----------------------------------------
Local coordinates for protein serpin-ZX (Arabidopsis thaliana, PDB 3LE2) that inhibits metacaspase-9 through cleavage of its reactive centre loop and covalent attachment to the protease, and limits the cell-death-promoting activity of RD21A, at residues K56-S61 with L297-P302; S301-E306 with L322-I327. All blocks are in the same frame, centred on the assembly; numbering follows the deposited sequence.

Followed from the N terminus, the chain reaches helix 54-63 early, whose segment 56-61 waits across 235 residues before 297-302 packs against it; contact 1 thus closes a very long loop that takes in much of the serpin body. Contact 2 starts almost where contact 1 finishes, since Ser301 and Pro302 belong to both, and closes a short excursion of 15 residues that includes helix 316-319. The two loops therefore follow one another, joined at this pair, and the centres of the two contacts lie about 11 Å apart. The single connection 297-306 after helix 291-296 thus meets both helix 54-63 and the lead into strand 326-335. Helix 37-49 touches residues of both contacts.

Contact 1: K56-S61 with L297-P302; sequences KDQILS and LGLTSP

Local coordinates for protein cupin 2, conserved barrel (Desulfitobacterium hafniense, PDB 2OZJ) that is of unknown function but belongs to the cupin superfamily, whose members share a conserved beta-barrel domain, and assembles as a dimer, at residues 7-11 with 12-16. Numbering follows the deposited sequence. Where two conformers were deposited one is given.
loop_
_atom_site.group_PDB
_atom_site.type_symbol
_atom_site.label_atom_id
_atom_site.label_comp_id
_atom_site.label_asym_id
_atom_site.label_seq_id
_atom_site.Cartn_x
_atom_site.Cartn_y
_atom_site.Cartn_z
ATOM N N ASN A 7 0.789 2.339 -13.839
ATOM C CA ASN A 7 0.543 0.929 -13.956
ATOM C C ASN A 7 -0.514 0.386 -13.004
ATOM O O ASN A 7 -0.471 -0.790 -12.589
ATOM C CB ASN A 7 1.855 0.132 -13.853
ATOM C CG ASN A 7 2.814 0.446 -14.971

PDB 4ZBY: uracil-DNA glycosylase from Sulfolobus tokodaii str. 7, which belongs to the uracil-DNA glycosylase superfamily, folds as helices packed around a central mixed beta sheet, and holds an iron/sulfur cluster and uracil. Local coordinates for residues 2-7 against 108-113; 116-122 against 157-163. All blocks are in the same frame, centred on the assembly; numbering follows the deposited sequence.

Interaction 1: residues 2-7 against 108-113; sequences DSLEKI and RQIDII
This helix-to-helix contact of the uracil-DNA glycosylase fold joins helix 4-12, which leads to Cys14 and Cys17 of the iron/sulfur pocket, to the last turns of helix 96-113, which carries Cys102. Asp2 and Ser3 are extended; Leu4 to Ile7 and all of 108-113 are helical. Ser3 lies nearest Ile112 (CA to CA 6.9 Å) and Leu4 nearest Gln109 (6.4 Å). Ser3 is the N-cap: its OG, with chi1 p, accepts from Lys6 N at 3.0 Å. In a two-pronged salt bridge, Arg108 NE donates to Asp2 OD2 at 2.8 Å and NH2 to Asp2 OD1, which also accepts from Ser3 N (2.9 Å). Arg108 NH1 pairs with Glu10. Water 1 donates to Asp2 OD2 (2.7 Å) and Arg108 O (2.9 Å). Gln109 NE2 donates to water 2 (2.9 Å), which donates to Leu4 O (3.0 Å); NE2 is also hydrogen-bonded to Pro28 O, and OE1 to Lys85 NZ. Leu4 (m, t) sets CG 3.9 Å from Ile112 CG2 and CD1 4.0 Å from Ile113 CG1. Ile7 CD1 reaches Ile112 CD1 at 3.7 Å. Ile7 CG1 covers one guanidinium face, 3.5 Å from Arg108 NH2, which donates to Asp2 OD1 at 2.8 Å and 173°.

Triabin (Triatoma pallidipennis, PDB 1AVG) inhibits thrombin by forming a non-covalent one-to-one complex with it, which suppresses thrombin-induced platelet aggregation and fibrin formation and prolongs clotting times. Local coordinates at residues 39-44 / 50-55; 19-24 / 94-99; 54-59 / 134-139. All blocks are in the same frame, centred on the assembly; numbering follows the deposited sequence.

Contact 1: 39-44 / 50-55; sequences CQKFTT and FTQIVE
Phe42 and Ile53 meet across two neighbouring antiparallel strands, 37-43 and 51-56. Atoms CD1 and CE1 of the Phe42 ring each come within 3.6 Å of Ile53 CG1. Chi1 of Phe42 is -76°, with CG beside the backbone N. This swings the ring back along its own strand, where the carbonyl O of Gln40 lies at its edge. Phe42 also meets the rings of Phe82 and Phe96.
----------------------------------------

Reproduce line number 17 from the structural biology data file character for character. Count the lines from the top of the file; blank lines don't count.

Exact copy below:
ATOM C C ASN A 7 -0.514 0.386 -13.004